I did several things to prepare myself the night before the surgery. You can also do these preparations on the morning of the surgery, but I found I was able to keep myself more rested and relaxed by prepping the night before. You'll want all of these items in place, so you can just rest and eat as soon as you get home from the doctor's. The first thing you'll need to do is choose a space, preferably in front of the TV. You can choose either a bed or couch, wherever you feel comfortable. Whichever you choose, you'll have to prop up your pillows because you can't lay flat for a few days following the surgery. I found that four pillows sufficed, so I could sit up to eat or stay up while sleeping. I'm sure two or three would be enough though.
I chose my bedroom, considering it has an HDTV, along with a DVD player and videocassette player. I requested about 10 DVDs from my local library system about a week in advance, so they would be in on time. I also collected DVDs and VHSs that I owned and set them in piles in my room where I could get to them easily. You can place magazines and books on a table or floor by your bed or couch as well, but keep in mind that if you're on pain meds, they may make you drowsy and/or dizzy, making reading sometimes difficult. But it's great to have them within reach just in case you want them.
You should have all of your necessities in order, such as ice packs, heat pads, and food. Furthermore, I suggest using the following as well: 1) Obtain a simple food tray, so you can eat in bed and/or easily transport food and drink from your space to the kitchen, and vice-versa. I just used a plain pink tray, not one of those "breakfast-in-bed" types, for the many bowls, spoons, and napkins needed at a given time. Either tray type will do. 2) You'll need some table space. Even if you clear some space on a coffee table, night stand, or end table, you'll need a surface for all of your important items, such as your meds, ibuprofen, chapstick (or Vaseline), drinks (water, tea, juice, or soda), and any guides given to you by your surgeon. It's also good for other items such as your cell phone, hair brush, iPod and iPod dock/stereo, and anything else you might need or want close by. 3) Set a pile of paper items such as tissues, paper towels, and napkins out on your table and food tray. You'll especially want these items within arm's reach on the first day, at meal times and whenever. 4) Have a trash bin nearby, especially during the first day or two, so you can throw away gauze and any other trash without having to leave the bed each time. It's also good to have it nearby in case you feel nauseous. 5) Finally, you'll need a notepad or journal. I'll explain the usage for this fully in Part 2.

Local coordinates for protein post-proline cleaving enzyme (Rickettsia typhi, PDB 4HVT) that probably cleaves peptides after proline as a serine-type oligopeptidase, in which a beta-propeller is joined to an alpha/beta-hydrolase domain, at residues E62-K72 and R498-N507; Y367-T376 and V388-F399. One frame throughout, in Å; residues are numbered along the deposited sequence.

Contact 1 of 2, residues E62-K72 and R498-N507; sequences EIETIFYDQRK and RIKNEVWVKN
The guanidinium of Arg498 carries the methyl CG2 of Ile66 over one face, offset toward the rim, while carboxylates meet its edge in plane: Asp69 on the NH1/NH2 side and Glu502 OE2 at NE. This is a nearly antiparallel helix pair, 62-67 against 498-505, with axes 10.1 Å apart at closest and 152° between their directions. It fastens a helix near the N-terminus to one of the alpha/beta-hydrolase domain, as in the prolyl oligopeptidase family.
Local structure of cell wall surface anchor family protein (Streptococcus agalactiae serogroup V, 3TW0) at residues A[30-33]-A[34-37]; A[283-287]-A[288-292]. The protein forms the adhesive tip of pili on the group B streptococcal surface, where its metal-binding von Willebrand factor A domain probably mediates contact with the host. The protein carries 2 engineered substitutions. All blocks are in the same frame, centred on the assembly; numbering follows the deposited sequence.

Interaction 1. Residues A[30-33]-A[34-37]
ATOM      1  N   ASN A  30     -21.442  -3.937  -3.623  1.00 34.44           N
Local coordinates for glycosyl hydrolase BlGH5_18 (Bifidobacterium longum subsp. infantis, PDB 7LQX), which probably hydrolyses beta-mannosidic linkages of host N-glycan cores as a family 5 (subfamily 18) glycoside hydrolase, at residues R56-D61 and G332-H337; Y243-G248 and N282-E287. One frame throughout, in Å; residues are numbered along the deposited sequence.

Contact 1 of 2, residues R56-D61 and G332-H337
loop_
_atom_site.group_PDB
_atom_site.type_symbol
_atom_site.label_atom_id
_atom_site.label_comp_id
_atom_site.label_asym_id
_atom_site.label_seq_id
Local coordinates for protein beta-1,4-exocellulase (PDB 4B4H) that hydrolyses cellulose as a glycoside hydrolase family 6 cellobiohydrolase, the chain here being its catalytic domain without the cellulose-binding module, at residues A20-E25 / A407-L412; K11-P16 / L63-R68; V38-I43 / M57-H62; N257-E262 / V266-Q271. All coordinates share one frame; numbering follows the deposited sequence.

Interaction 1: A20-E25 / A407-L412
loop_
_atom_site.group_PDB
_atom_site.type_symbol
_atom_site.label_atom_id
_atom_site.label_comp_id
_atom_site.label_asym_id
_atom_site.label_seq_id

Quick Tip: The night before the surgery, right before I went to sleep, I applied a thick coat of chapstick to my lips. The next morning they were soft and didn't crack during the surgery. You could also use a thin coat of Vaseline.
The Morning of the Surgery
You'll want to wear a short-sleeve shirt, such as a t-shirt, and preferably one that is slightly loose. If you're being sedated, they'll need to put electrodes below your collar bones and on your belly. You should also choose one you wouldn't mind if a spot of blood were to get on. This probably will not happen, but you want to be comfortable. Don't wear something expensive that you love. This is surgery, not a fashion show. I also wore jeans, and laid out my sweatpants so I could change as soon as I got home. If you wish, you can wear sweatpants or shorts to the surgery, but that is up to you. Again, just be comfortable! Finally, make sure your pillows are propped up and you have all of the preparations I mentioned in place before you leave. You'll have to bring someone 18+ years old and responsible, who will drive you home after the surgery, especially if you're been sedated, which is likely.
Now that you're all prepared for your surgery, you'll want to stay tuned for Part 2 of this article duet in the December issue. I'll take you through the surgery, what you should do immediately when you get home, the first few days of recovery, and how to eat well afterwards.